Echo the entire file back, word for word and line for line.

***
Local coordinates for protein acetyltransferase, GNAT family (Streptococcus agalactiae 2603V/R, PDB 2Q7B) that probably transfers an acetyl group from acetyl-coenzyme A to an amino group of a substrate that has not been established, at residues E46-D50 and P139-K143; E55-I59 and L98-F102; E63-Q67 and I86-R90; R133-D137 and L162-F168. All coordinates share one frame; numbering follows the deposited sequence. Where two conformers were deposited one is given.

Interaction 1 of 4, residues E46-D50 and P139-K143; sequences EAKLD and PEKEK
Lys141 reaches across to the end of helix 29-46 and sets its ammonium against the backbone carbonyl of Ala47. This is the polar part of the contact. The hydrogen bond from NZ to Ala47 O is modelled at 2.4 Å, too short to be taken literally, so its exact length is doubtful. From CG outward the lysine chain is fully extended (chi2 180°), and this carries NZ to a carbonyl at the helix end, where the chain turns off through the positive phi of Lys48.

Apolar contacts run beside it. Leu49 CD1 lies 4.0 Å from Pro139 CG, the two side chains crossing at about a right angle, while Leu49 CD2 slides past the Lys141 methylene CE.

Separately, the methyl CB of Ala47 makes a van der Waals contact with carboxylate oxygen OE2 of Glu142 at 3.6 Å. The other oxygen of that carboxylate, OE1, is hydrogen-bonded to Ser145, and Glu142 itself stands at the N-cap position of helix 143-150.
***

Local coordinates for protein acetyltransferase, GNAT family (Streptococcus agalactiae 2603V/R, PDB 2Q7B) that probably transfers an acetyl group from acetyl-coenzyme A to an amino group of a substrate that has not been established, at residues E46-D50 and P139-K143; E55-I59 and L98-F102; E63-Q67 and I86-R90; R133-D137 and L162-F168. All coordinates share one frame; numbering follows the deposited sequence. Where two conformers were deposited one is given.

Interaction 1 of 4, residues E46-D50 and P139-K143; sequences EAKLD and PEKEK
Lys141 reaches across to the end of helix 29-46 and sets its ammonium against the backbone carbonyl of Ala47. This is the polar part of the contact. The hydrogen bond from NZ to Ala47 O is modelled at 2.4 Å, too short to be taken literally, so its exact length is doubtful. From CG outward the lysine chain is fully extended (chi2 180°), and this carries NZ to a carbonyl at the helix end, where the chain turns off through the positive phi of Lys48.

Apolar contacts run beside it. Leu49 CD1 lies 4.0 Å from Pro139 CG, the two side chains crossing at about a right angle, while Leu49 CD2 slides past the Lys141 methylene CE.

Separately, the methyl CB of Ala47 makes a van der Waals contact with carboxylate oxygen OE2 of Glu142 at 3.6 Å. The other oxygen of that carboxylate, OE1, is hydrogen-bonded to Ser145, and Glu142 itself stands at the N-cap position of helix 143-150.